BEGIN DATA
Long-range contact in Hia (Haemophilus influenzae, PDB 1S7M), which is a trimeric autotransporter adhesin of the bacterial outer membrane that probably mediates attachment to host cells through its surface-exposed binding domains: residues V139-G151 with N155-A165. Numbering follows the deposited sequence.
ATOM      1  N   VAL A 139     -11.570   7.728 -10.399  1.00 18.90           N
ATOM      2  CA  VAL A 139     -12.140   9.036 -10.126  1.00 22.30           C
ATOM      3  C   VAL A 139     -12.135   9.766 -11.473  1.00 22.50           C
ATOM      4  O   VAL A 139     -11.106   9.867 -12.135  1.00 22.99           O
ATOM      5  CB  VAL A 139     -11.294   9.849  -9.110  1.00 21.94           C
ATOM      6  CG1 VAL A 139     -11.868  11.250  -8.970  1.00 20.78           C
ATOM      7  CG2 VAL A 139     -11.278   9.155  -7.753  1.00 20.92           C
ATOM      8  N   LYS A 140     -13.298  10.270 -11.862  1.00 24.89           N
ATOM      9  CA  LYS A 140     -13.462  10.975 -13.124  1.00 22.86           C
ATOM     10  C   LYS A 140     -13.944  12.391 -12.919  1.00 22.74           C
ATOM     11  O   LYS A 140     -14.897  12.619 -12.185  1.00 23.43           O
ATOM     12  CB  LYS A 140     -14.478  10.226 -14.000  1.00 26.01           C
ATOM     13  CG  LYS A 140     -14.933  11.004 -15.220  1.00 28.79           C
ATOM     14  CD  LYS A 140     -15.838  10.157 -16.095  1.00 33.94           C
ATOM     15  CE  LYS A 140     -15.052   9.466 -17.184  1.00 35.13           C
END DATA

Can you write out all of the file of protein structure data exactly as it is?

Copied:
Long-range contact in Hia (Haemophilus influenzae, PDB 1S7M), which is a trimeric autotransporter adhesin of the bacterial outer membrane that probably mediates attachment to host cells through its surface-exposed binding domains: residues V139-G151 with N155-A165. Numbering follows the deposited sequence.
ATOM      1  N   VAL A 139     -11.570   7.728 -10.399  1.00 18.90           N
ATOM      2  CA  VAL A 139     -12.140   9.036 -10.126  1.00 22.30           C
ATOM      3  C   VAL A 139     -12.135   9.766 -11.473  1.00 22.50           C
ATOM      4  O   VAL A 139     -11.106   9.867 -12.135  1.00 22.99           O
ATOM      5  CB  VAL A 139     -11.294   9.849  -9.110  1.00 21.94           C
ATOM      6  CG1 VAL A 139     -11.868  11.250  -8.970  1.00 20.78           C
ATOM      7  CG2 VAL A 139     -11.278   9.155  -7.753  1.00 20.92           C
ATOM      8  N   LYS A 140     -13.298  10.270 -11.862  1.00 24.89           N
ATOM      9  CA  LYS A 140     -13.462  10.975 -13.124  1.00 22.86           C
ATOM     10  C   LYS A 140     -13.944  12.391 -12.919  1.00 22.74           C
ATOM     11  O   LYS A 140     -14.897  12.619 -12.185  1.00 23.43           O
ATOM     12  CB  LYS A 140     -14.478  10.226 -14.000  1.00 26.01           C
ATOM     13  CG  LYS A 140     -14.933  11.004 -15.220  1.00 28.79           C
ATOM     14  CD  LYS A 140     -15.838  10.157 -16.095  1.00 33.94           C
ATOM     15  CE  LYS A 140     -15.052   9.466 -17.184  1.00 35.13           C